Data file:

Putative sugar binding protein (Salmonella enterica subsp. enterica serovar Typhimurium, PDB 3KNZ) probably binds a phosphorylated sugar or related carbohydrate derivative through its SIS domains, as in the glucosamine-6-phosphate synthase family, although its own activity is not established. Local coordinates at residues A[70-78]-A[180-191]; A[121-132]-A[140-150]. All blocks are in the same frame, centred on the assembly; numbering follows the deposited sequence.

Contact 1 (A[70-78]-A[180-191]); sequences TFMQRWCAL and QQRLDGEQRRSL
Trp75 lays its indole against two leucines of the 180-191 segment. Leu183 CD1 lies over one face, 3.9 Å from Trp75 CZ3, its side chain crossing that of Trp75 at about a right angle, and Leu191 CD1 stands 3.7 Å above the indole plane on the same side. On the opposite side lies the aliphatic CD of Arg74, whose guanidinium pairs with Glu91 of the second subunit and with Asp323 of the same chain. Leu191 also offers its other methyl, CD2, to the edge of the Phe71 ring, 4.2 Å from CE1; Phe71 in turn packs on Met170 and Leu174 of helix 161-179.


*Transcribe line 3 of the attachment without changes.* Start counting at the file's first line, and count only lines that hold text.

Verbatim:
Trp75 lays its indole against two leucines of the 180-191 segment. Leu183 CD1 lies over one face, 3.9 Å from Trp75 CZ3, its side chain crossing that of Trp75 at about a right angle, and Leu191 CD1 stands 3.7 Å above the indole plane on the same side. On the opposite side lies the aliphatic CD of Arg74, whose guanidinium pairs with Glu91 of the second subunit and with Asp323 of the same chain. Leu191 also offers its other methyl, CD2, to the edge of the Phe71 ring, 4.2 Å from CE1; Phe71 in turn packs on Met170 and Leu174 of helix 161-179.